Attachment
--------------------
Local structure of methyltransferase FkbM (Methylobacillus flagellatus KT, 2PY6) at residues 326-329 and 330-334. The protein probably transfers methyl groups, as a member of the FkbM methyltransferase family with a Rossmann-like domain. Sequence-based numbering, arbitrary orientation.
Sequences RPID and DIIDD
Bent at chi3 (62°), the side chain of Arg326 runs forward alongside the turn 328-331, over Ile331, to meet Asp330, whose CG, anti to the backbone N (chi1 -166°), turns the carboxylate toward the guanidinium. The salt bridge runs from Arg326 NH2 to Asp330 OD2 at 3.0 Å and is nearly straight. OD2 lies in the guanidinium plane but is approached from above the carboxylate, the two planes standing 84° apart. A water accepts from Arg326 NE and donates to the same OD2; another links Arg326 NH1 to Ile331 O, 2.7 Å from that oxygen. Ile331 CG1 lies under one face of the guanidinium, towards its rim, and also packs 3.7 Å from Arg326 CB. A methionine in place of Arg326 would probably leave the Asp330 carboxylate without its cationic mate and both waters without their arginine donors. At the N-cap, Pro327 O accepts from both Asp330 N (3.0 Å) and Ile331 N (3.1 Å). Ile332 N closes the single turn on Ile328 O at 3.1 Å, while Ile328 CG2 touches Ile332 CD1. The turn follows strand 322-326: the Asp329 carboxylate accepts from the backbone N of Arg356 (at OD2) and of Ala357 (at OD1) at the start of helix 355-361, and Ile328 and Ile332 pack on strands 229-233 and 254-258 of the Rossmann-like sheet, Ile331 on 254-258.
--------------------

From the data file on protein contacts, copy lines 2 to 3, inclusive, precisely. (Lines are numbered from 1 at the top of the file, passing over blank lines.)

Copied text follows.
Sequences RPID and DIIDD
Bent at chi3 (62°), the side chain of Arg326 runs forward alongside the turn 328-331, over Ile331, to meet Asp330, whose CG, anti to the backbone N (chi1 -166°), turns the carboxylate toward the guanidinium. The salt bridge runs from Arg326 NH2 to Asp330 OD2 at 3.0 Å and is nearly straight. OD2 lies in the guanidinium plane but is approached from above the carboxylate, the two planes standing 84° apart. A water accepts from Arg326 NE and donates to the same OD2; another links Arg326 NH1 to Ile331 O, 2.7 Å from that oxygen. Ile331 CG1 lies under one face of the guanidinium, towards its rim, and also packs 3.7 Å from Arg326 CB. A methionine in place of Arg326 would probably leave the Asp330 carboxylate without its cationic mate and both waters without their arginine donors. At the N-cap, Pro327 O accepts from both Asp330 N (3.0 Å) and Ile331 N (3.1 Å). Ile332 N closes the single turn on Ile328 O at 3.1 Å, while Ile328 CG2 touches Ile332 CD1. The turn follows strand 322-326: the Asp329 carboxylate accepts from the backbone N of Arg356 (at OD2) and of Ala357 (at OD1) at the start of helix 355-361, and Ile328 and Ile332 pack on strands 229-233 and 254-258 of the Rossmann-like sheet, Ile331 on 254-258.